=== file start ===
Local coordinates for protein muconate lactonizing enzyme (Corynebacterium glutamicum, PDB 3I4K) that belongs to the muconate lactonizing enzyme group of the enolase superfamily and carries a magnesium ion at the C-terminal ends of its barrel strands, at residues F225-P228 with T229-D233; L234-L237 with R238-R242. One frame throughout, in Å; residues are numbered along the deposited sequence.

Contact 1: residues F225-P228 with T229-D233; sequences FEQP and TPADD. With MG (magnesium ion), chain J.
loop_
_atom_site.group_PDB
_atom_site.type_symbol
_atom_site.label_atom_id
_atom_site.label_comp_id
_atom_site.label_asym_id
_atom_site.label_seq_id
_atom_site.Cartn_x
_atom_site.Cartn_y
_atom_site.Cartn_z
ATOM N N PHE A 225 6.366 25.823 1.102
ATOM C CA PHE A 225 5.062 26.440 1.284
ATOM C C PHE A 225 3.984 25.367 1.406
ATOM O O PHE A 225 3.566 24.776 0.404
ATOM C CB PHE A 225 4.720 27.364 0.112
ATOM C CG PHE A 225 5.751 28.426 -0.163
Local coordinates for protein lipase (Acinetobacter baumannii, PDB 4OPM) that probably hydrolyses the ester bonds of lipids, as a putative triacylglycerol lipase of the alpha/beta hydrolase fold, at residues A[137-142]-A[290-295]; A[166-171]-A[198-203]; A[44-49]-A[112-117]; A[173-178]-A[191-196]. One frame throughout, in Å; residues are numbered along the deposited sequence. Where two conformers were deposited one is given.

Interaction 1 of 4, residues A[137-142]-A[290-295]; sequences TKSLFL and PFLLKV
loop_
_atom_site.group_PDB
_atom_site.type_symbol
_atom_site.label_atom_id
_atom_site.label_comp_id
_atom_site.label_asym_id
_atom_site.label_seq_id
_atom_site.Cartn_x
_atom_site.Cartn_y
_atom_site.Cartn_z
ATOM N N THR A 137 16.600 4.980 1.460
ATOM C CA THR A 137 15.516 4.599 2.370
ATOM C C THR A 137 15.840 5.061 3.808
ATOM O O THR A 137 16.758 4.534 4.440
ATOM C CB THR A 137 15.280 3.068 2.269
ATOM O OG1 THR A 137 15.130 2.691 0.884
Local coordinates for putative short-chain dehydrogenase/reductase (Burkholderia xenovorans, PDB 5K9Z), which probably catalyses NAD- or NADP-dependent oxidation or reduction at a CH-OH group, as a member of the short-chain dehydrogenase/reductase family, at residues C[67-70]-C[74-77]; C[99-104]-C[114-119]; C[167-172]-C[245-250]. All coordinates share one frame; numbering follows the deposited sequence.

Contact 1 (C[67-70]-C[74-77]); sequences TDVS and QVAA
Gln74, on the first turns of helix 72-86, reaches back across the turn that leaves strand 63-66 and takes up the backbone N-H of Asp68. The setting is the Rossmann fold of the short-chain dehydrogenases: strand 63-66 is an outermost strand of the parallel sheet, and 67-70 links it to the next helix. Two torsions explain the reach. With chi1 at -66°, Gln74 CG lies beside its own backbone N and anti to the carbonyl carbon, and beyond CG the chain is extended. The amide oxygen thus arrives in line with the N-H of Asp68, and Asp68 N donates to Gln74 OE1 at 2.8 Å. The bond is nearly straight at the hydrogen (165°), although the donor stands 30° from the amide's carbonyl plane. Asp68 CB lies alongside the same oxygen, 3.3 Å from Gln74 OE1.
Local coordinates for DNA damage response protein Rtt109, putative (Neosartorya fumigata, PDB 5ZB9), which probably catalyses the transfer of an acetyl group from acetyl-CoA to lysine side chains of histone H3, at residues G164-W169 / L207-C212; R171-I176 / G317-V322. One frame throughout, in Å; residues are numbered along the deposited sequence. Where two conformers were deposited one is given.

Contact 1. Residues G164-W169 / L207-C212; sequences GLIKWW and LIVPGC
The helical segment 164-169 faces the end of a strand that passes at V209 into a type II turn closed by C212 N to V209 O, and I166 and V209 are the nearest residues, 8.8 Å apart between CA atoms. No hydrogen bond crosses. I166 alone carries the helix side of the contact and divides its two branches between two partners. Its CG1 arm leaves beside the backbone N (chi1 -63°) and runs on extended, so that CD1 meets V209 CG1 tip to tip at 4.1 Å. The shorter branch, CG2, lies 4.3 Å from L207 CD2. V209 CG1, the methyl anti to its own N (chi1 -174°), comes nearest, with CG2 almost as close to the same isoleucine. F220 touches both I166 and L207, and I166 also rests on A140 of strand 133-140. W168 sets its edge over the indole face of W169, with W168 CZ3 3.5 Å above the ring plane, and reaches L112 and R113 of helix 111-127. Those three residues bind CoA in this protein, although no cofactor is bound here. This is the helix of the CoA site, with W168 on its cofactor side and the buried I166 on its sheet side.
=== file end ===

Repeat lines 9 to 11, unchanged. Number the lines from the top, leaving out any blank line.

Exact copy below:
_atom_site.label_seq_id
_atom_site.Cartn_x
_atom_site.Cartn_y